After having argued in my Tuesday post that not all Episcopalians are theological innovators, imagine my anxiety while perusing read this article on the telegraph.co.uk website. "Church leaders offer communion wafer in the post" reads the headline. Communion wafers, eh? Must be a liturgical denomination -- or a remarkably tacky secular entrepreneur. Hope it's not the Anglicans or some sister freelancers across the pond!
Then there is this sentence: "The Open Episcopal Church has come up with a novel way of extending their reach into the community by offering to send people their communion wafers in the post."
It takes a moment before I realize that I've never heard of this judicatory before. Apparently attracted by the novelty of it all more than by any desire to explain the concept of eucharist by Fed-Ex, the writer doesn't bother to tell us anything about the denomination.
But one interesting rabbit trail stood out immediately: the Telegraph.co.uk website apparently took the story from one by Riazat Butt of The Guardian -- are the media so short on staff that they have to cadge each others stories? Or is The Guardian's open platform system, which allows shared content, the reason The Telegraph felt it could use material from the rival outlet?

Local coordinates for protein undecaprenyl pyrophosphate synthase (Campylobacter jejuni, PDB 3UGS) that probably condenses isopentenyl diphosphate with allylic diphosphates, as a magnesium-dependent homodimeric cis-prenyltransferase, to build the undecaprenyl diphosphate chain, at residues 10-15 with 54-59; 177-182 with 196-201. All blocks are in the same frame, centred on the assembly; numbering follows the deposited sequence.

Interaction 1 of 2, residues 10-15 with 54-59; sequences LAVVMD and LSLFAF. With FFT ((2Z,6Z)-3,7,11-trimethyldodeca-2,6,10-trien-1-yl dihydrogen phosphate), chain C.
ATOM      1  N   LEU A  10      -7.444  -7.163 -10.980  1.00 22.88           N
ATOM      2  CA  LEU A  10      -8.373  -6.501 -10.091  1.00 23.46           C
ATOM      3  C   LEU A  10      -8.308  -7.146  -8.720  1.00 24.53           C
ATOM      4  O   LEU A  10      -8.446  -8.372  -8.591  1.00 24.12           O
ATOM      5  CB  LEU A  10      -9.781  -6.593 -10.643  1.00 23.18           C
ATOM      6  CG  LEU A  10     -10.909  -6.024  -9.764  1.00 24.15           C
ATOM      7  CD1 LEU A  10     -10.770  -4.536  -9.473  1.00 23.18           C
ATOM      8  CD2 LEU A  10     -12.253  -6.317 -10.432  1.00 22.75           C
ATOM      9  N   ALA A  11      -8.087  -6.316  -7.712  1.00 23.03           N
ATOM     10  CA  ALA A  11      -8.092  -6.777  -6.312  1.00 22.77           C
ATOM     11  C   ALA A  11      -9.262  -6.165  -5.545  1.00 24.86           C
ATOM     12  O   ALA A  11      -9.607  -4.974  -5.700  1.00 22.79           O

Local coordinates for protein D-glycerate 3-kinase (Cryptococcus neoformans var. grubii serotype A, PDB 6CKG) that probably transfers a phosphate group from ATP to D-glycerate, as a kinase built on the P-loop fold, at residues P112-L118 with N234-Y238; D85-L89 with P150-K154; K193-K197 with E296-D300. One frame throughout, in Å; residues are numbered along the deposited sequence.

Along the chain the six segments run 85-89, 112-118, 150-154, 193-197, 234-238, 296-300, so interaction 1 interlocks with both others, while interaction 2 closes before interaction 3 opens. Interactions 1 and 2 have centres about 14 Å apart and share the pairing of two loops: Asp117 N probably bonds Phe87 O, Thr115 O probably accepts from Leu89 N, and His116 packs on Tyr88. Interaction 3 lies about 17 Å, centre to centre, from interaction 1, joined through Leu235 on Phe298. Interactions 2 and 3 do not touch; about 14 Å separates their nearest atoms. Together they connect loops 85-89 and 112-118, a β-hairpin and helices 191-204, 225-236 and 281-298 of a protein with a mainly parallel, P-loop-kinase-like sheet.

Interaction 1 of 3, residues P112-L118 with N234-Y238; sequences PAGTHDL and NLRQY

Thankfully, Religion News Service's Daniel Burke does offer a link in this post to the denominational website. Burke also notes that the denomination is part of the organization of Independent Catholic Churches Worldwide -- and is not to be muddled up with the Episcopal Church. Whew!
But it's an interesting organization. The Open Episcopal Church is a member of the World Council of Churches. It has women bishops, and posts links to the Apostles and Nicene Creed on its website. Archbishop Jonathan Blake apparently officiated at reality TV star Jade Goody's wedding before her untimely death from cancer.
What's missing in these articles is much more interesting than what was actually included. Wouldn't the history and doctrine of this tiny denomination be worth at least a mention? How about reaction to the "host in the post" outreach from some clergy and professors of theology? What about some context as to how shut-ins usually receive the Eucharist in other judicatories? Is the outreach to those who have left the church paired with any kind of pastoral ministry or evangelism?
Perhaps we've got to wait until some other, larger denomination starts this practice until we get some less than superficial journalism about what's got to be a highly controversial innovation -- personally, I'm happy to wait.